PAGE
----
Patients are much less likely to get a home visit from their family doctor than in the past and rates vary widely between GP practices, according to a new study.
It found that some practices had nine times the rate of home visits as others, particularly if they had older patients.
The findings are based on a study of 12 GP rural practices in Donegal, which was published in the 'Irish Medical Journal'.
The two month study was carried out by two doctors attched to the Donegal Specialist Training Programme at Letterkenny General Hospital, and covered 12 practices with have a combined patient population of almost 25,000.
A general decline in home visits has been noted, with factors like age, sex and social class having an influence. Women, the elderly and the more socially deprived are more likely to ask for a home visit.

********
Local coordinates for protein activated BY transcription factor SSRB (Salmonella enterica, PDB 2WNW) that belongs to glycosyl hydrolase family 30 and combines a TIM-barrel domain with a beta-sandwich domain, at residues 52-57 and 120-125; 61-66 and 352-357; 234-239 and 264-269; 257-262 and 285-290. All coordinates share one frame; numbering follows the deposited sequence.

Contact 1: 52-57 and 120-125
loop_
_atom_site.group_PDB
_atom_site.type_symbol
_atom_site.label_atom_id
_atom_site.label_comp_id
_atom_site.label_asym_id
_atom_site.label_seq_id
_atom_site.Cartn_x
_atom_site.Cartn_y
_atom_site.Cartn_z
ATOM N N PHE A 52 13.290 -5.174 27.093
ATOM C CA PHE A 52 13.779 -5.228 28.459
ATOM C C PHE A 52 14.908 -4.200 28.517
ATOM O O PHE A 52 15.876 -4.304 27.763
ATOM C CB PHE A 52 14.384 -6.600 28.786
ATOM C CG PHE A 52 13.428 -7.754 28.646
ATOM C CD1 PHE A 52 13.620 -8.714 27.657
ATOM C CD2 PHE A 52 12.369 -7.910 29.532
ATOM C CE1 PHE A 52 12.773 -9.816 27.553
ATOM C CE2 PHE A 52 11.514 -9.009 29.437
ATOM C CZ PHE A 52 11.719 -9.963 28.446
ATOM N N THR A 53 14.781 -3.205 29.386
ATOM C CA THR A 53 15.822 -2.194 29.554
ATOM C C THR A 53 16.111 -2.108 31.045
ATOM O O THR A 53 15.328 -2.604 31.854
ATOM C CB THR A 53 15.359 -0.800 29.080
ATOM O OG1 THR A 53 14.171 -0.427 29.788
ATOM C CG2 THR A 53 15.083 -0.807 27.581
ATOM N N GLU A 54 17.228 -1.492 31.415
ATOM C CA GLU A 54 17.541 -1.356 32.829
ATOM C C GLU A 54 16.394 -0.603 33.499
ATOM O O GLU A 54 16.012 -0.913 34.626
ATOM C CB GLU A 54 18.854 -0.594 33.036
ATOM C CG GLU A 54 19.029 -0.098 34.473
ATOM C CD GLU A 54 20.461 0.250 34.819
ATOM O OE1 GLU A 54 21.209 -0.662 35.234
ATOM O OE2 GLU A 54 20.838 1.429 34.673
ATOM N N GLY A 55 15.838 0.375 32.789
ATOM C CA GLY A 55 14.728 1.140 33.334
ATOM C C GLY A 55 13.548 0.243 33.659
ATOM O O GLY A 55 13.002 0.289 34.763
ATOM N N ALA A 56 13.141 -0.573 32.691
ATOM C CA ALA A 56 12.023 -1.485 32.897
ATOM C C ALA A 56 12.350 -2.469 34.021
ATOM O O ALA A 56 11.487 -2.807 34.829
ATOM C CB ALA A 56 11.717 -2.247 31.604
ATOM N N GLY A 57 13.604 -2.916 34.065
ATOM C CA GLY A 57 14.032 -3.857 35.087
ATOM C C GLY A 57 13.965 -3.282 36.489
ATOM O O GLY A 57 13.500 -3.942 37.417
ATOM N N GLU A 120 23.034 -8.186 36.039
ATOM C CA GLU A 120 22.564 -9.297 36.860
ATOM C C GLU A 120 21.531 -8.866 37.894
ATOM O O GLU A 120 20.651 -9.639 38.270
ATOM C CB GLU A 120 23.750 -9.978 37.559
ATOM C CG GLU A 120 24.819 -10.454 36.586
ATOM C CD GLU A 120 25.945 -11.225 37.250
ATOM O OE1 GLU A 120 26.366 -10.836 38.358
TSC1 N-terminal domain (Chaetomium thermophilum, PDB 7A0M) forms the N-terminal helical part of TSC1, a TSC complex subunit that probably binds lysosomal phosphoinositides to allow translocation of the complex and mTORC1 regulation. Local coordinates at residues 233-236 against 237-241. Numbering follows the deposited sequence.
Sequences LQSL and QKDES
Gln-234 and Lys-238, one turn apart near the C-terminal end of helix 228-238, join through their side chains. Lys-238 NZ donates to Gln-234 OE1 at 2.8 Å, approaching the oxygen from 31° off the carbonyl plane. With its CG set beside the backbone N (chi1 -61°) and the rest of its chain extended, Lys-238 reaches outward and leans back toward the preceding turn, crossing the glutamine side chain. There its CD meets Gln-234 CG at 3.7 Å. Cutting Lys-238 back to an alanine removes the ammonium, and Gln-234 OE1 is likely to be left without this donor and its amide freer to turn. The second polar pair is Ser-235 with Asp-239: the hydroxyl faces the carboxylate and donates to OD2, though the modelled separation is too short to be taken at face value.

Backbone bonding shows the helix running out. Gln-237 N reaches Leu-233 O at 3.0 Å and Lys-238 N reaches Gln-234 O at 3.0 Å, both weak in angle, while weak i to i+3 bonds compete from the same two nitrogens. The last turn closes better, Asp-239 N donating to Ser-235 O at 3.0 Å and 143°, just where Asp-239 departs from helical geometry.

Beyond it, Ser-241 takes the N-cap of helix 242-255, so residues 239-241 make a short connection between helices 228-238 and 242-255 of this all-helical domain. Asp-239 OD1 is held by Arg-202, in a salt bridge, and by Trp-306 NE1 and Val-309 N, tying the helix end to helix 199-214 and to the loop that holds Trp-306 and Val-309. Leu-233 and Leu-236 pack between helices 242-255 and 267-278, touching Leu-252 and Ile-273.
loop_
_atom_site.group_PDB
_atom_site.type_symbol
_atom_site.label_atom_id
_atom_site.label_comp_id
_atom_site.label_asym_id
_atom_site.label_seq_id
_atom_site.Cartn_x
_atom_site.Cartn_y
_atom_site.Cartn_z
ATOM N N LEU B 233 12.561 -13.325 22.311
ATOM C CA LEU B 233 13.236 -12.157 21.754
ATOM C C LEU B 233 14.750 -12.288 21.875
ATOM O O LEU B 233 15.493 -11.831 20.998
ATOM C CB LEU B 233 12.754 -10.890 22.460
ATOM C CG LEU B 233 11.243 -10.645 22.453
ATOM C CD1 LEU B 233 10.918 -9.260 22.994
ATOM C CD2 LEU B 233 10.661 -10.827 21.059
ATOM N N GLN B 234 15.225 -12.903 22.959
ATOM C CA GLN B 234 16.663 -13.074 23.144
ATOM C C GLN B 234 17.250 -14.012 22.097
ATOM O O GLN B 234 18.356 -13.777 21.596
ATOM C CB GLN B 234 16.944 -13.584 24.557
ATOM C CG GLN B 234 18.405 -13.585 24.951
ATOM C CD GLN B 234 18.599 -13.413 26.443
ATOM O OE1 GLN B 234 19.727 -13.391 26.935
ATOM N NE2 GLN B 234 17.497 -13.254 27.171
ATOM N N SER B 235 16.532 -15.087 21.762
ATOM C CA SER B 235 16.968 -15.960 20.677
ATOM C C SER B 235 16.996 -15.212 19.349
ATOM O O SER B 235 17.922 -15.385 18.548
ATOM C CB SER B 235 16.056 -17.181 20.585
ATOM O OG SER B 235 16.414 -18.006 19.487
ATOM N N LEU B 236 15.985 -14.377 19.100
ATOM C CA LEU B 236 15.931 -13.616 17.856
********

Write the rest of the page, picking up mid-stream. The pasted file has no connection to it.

The authors pointed out that home visits are important to the elderly and housebound, but can also be a valuable tool in primary care, allowing GPs to get useful insights into patient's living conditions.
Ireland's average home-visiting rate of 143 per 1,000 patients compares favourably with countries like Australia.
The authors pointed out that the study was confined to a relatively small number of calls over a short timeframe, within a rural setting and without taking into account seasonal variations or out-of-hours workload.